Broadband

Why 6G technology will be needed

23 June 2022
The speeds and low latency of 6G will allow for further applications to be viable including autonomous vehicles, artificial intelligence-based wearable medical sensors and more. Source: Pixabay

While the rollout of 5G is in its nascent phase in most countries, many telecoms and service providers are talking about the development of the sixth generation (6G) of cellular standards for mobile communication.

The transition is likely to take nearly a decade, but when implemented 6G is promised to reduce the latency from 1 millisecond for 5G to 100 microseconds. It will also support 10 times more users per kilometer and energy efficiency will be doubled.

Why 6G?

With 5G, we are talking about a data rate up to 20 gigabits/second and a latency of around 1 millisecond. With 6G, the ambitious goal is to achieve a terabit per second with a latency around 100 microseconds — 50 times the data rate and a tenth of the latency of 5G.

With 6G, major improvement in imaging, presence technology locations tracking will be enabled. In cooperation with artificial intelligence (AI), 6G's computing infrastructure will be able to autonomously determine the optimal location for computing. This includes the decisions about data storage, processing and file sharing.

It is assumed that 6G will be introduced in 2030 and is being developed in response to the increasingly distributed Radio Access Network (RAN). There is also a desire to use the terahertz spectrum (THz) to boost capacity and reduce latency. Although initial discussions for the definition of 6G have already taken place, activities in research and development (R&D) are not expected to start seriously until later. Issues related to providing millimeter wave (mmWave) radio for 5G New Radio are expected to be resolved in a timely manner. Thus, network designers can meet the 6G challenges.

6G and autonomous vehicles

To compare what 6G can do and 5G cannot, we can take the example of autonomous driving. Today, 5G can approximately achieve a maximum data rate of 20 gigabits/second. An autonomous car must inform other road users of its position in real time. It must measure distances and at the same time be able to look around 360 degrees.

Moreover, autonomous cars collect an enormous amount of data that must be shared interim. However, uploads and downloads must also take place in real time. Therefore, 20 gigabits/second is not sufficient for all the processes mentioned. In addition, the cars must reliably react autonomously to unforeseen circumstances with extremely little delay. Accordingly, and in addition to the very high data rates, a very low latency is required at the same time.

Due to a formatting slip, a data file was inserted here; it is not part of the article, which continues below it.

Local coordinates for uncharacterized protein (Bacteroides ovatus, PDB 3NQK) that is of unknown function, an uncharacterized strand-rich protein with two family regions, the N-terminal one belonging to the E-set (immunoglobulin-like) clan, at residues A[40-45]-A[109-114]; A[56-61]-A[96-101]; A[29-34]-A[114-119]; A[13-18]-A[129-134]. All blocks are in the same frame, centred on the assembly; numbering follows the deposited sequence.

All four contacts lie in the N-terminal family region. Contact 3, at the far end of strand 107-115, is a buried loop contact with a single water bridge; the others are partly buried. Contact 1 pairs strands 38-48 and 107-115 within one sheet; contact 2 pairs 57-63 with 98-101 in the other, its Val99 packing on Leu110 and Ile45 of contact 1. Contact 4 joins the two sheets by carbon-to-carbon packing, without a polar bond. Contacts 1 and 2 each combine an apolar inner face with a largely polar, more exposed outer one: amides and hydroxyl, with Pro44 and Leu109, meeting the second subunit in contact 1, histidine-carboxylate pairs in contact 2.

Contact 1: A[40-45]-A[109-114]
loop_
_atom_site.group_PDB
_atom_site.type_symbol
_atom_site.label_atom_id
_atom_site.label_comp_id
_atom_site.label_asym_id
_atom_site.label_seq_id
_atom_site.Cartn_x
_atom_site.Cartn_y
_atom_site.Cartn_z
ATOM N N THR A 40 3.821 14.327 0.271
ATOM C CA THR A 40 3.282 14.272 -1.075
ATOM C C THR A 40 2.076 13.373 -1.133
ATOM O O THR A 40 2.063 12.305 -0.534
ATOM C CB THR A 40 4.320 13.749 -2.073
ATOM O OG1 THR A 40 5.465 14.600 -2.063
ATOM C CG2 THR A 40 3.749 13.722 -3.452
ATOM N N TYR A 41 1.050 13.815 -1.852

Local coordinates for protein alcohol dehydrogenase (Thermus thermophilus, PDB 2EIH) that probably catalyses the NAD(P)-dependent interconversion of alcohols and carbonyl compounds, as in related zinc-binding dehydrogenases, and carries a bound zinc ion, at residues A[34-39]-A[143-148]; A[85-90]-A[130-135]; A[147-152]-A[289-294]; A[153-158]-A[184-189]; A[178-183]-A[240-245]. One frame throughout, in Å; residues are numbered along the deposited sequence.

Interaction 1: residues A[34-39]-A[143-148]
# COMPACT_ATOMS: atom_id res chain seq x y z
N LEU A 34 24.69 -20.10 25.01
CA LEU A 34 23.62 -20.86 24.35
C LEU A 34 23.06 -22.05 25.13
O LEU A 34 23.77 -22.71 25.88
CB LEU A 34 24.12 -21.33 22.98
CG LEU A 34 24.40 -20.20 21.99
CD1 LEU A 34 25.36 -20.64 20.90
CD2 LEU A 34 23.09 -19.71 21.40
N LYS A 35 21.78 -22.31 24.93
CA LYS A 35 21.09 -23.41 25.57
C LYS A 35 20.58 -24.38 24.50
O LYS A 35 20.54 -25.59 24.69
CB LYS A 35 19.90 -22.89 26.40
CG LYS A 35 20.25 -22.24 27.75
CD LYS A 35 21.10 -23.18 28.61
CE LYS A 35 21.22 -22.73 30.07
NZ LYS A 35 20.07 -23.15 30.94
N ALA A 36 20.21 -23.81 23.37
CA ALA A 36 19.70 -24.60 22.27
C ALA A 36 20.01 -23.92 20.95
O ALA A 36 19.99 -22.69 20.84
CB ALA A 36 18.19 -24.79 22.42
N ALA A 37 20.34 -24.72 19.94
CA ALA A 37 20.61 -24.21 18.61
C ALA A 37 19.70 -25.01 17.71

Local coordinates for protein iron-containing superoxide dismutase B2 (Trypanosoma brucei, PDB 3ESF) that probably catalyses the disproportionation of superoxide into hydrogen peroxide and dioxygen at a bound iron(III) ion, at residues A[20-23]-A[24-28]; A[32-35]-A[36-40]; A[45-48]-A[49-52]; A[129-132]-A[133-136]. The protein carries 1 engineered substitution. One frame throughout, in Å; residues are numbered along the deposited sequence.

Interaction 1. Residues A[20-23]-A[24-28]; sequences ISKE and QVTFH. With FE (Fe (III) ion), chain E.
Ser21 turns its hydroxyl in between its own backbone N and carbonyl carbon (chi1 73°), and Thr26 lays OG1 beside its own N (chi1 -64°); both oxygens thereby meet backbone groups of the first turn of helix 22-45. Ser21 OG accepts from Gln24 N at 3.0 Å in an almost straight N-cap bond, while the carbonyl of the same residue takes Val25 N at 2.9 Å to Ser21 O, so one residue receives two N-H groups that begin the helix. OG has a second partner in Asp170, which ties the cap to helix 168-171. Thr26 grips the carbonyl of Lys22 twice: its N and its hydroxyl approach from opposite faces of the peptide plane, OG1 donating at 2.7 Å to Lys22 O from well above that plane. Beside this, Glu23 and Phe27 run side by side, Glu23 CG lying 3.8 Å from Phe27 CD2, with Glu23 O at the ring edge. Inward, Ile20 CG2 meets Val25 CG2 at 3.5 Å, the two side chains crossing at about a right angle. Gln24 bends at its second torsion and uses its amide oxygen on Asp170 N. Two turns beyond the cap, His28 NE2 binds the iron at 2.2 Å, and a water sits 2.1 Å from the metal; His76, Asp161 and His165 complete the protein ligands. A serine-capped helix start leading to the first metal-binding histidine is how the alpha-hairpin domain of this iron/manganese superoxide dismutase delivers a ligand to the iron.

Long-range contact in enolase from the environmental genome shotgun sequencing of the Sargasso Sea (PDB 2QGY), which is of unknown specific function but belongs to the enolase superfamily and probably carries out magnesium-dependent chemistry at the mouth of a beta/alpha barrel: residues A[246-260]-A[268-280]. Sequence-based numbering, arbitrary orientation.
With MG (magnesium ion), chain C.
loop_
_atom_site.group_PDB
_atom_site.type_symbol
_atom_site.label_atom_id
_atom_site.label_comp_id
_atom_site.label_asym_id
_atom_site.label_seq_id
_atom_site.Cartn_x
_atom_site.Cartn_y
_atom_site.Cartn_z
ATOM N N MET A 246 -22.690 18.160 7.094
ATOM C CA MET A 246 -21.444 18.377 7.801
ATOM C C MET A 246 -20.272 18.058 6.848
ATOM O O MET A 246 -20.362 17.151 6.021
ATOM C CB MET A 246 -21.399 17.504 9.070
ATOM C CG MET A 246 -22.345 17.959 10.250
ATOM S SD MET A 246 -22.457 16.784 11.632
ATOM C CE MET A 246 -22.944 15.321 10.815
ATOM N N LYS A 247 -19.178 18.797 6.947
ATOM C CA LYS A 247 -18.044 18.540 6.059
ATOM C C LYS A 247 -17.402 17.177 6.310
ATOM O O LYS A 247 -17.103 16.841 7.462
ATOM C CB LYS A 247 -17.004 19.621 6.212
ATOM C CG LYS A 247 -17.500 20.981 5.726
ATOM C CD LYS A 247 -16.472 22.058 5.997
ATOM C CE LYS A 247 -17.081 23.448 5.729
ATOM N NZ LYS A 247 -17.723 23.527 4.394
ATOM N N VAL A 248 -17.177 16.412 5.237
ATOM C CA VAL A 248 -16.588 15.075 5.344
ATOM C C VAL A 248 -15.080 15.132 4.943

Unfortunately, the specifications of 5G do not make it possible to build infrastructures and networks that simultaneously guarantee hundreds of gigabits/second and extremely low latency. Therefore, real autonomous driving will probably not be possible with 5G. That's why the 6G is required.

How to deliver 6G performance

To get a network that is 100 times faster than that of 5G, the industry must further explore the frequencies used. 5G already promises speeds 10 times higher than those of 4G with the maximum speeds projected to be to 20 Gb/s. This increase in flow rate is likely to happen when using mmWave. Also, these high frequency waves (between 6 GHz and 300 GHz) have a much wider spectrum width than that of 4G.

6G is also based on a new frequency spectrum to achieve speeds 100 times greater than 5G. It should also rely on terahertz frequencies between 100 GHz and 30 THz. Beyond the greatly improved throughput speeds, 6G, similarly to 5G promises to develop internet of things (IoT) uses and applications, industrial applications, autonomous driving, smart industries and many other sectors.

6G will also enable the development of highly miniaturized, wearable medical sensors, clothing integrated sensors, and implantable sensors to continuously monitor vital signs. These sensors could relate to one another via a so-called 6G Terahertz Body Area Network. With the help of the high-speed 6G networks, vital signs can be transmitted to doctors for remote medical monitoring in real-time and with extremely short delays.

Moreover, 6G will open new horizons for applications that combine the enormous bandwidth advantage of the terahertz band and new AI methods, for example, with a digital twin. With the help of sensors, AI, communication and localization technologies, they are created as digital duplicates. Due to the extremely high data rates and the very low latency that 6G offers, it would be possible to monitor, simulate and analyze the reality in a virtual world without temporal or spatial restrictions with the help of digital twins. This is used in many areas of Industry 4.0, the automotive industry, medicine.

Conclusion

6G is an ambitious goal of achieving one terabit per second and a latency of around 100 microseconds. This extremely low latency is very important for applications such as holographic communication, virtual, augmented and mixed reality as well as remote medical diagnosis and surgery.

6G chips are planned to transmit waves more than three times that of 5G frequency. However, the higher the frequency waves are, the more energy they contain. Therefore, a question of health risk arises. Today, this risk has not been formally demonstrated by science when the use of radio waves meets regulatory thresholds. 6G, as it is envisaged, will in fact be less energetic than visible light, which can give us a first indication.



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